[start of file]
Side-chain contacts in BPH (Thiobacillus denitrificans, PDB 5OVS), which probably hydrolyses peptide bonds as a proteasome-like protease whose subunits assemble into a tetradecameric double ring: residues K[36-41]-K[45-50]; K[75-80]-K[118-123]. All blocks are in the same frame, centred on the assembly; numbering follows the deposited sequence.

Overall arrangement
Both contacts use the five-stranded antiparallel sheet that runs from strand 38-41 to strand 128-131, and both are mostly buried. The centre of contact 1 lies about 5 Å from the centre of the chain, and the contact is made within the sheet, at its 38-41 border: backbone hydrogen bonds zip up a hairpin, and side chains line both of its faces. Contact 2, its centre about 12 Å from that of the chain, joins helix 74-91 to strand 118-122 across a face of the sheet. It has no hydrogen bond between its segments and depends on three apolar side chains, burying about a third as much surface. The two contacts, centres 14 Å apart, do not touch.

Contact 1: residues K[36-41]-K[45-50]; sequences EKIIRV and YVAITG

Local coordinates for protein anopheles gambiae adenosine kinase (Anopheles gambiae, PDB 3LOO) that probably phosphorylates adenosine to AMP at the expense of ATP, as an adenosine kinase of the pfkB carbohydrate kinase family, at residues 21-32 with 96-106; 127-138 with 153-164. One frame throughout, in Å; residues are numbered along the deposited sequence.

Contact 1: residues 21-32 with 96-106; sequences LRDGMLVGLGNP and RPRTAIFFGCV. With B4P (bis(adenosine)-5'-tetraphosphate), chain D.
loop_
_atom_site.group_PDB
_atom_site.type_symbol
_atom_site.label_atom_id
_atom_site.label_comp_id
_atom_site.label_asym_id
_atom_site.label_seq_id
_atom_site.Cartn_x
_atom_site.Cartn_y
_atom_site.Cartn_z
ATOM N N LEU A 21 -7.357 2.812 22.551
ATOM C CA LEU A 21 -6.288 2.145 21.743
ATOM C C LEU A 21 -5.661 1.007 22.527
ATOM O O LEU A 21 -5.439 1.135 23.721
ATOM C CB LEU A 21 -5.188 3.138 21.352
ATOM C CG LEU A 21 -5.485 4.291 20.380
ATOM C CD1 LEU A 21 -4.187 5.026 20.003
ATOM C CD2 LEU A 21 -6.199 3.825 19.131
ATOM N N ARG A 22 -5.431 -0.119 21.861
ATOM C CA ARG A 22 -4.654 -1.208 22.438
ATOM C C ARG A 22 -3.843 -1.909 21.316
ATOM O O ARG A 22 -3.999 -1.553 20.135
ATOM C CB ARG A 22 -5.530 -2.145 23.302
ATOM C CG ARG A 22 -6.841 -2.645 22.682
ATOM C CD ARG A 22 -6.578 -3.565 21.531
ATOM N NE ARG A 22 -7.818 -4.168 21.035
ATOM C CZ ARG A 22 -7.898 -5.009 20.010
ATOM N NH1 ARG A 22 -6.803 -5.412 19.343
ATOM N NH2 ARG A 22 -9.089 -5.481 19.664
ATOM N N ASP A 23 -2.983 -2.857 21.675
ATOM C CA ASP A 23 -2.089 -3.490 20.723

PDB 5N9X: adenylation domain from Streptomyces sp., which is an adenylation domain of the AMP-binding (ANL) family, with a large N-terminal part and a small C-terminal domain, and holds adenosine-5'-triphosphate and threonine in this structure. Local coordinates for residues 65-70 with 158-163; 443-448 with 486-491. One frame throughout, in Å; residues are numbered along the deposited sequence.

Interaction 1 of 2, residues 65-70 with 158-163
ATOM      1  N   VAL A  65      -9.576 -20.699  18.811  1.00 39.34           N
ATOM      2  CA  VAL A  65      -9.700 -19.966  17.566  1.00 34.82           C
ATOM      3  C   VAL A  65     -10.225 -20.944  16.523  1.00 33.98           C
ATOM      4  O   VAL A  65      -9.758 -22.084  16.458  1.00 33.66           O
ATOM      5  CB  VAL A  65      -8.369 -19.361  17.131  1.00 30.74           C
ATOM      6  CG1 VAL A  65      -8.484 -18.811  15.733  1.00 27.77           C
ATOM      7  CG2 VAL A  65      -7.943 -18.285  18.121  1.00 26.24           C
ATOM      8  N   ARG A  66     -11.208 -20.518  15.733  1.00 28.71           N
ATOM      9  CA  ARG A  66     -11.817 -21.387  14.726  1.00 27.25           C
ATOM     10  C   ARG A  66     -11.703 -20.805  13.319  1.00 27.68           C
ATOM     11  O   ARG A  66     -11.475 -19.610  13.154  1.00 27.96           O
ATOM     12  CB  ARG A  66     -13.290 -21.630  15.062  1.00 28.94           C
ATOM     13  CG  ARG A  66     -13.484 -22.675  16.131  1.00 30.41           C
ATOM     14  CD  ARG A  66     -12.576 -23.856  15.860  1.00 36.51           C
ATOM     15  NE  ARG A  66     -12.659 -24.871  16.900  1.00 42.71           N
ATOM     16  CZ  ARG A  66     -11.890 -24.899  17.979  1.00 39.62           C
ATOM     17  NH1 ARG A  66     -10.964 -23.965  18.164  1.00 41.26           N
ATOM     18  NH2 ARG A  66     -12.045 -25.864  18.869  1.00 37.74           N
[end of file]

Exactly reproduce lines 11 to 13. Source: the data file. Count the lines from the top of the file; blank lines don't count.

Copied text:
_atom_site.label_comp_id
_atom_site.label_asym_id
_atom_site.label_seq_id